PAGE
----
Software Development Kit. A set of development utilities meant for writing software applications, usually associated with specific environments.
The de-facto standard to interface Personal Computers with Smart Cards (and smartcard readers of course). SpringCard PC/SC Readers comply with this standard. This makes those products usable on most operating systems, using an high-level and standardized API.
This trademark of NXP (formerly Philips Semiconductors) is the generic brand name of their PICC products. Billions of Mifare Classic cards have been deployed since the 90's. This is a family of wired-logic PICCs were data storage is divided into sectors and protected by a proprietary1 stream cipher called CRYPTO1. Every sector is protected by 2 access keys called 'key A' and 'key B'. NXP also offers another family of wired-logic PICCs called Mifare UltraLight (adopted by NFC Forum as Type 2 NFC Tags). Mifare SmartMX (and former Pro/ProX) is a family of microprocessor-based PICCs that may run virtually any smartcard application, typically on top a JavaCard operating system. Mifare Desfire is a particular microprocessor-based PICC that runs a single general-purpose application.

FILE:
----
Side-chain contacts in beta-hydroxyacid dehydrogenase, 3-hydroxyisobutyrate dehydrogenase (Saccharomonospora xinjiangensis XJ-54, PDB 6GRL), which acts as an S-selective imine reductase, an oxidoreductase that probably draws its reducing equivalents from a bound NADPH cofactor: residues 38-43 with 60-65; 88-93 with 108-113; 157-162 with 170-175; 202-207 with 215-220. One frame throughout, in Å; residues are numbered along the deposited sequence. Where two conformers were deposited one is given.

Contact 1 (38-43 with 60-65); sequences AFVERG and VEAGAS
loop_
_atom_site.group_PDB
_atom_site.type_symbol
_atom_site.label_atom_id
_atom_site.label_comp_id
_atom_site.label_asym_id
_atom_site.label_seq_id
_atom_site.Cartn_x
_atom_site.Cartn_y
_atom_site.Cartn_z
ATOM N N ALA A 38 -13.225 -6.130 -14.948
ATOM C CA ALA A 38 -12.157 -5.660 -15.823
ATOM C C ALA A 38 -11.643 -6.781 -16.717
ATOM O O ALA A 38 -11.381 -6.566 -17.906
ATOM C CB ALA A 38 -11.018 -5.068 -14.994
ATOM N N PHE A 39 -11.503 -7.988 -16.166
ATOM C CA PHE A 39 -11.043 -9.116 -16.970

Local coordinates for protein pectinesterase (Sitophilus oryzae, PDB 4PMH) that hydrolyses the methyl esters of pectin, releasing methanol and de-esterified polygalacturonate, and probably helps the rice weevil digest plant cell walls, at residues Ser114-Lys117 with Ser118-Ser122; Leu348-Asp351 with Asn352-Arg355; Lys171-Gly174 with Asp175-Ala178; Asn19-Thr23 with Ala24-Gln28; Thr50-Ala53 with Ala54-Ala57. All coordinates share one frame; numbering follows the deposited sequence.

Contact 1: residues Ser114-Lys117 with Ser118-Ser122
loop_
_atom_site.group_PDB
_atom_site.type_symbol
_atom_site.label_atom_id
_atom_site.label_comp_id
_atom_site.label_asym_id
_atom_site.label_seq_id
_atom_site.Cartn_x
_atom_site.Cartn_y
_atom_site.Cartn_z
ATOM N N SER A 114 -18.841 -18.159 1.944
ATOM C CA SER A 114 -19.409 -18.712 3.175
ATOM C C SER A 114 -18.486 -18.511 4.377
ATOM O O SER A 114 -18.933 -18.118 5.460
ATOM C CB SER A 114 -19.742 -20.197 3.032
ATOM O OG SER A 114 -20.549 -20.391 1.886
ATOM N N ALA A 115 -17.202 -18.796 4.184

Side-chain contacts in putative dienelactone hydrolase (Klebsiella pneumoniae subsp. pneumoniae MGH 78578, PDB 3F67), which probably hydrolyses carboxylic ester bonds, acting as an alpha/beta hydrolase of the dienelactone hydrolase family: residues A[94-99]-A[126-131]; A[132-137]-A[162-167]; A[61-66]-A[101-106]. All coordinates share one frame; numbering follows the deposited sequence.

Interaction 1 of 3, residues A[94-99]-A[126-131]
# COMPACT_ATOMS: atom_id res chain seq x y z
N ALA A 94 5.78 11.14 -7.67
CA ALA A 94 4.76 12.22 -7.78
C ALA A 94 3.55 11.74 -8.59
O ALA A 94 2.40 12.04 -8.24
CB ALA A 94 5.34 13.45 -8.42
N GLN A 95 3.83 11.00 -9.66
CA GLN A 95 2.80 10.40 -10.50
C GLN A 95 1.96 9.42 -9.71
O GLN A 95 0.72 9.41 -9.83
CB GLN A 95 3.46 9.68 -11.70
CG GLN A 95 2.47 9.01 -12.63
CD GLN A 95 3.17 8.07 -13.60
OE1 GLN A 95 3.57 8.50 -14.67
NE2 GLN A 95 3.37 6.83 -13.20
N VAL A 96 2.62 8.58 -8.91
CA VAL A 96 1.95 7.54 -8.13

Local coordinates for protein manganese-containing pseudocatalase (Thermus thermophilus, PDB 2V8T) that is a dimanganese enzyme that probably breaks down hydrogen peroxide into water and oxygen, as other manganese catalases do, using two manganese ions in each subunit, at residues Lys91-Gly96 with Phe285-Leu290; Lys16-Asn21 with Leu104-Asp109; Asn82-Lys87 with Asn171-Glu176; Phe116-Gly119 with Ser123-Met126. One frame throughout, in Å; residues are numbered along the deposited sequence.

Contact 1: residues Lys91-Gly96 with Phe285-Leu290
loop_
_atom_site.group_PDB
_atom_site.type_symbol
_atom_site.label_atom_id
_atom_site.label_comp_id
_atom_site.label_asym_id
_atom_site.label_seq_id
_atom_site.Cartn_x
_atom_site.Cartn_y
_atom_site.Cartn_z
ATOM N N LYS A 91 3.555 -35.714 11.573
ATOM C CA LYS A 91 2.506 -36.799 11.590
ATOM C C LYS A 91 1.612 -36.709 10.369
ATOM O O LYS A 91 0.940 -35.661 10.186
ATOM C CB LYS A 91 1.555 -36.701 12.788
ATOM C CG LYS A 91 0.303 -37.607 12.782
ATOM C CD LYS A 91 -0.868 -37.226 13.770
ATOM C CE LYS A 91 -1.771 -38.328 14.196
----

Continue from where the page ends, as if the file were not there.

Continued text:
An international association that aims to standardize the applications of NFC in the 13.56MHz range. Their main contribution is the NFC Tags specification.
Near-field communication. A subset of RFID, where the operating distance is much shorter than the wavelength of the radio waves involved. This is the case for both ISO 14443 and ISO 15693: the carrier frequency is 13.56MHz, leading to a wavelength of 22m. The proximity and vicinity ranges are shorter than this wavelength.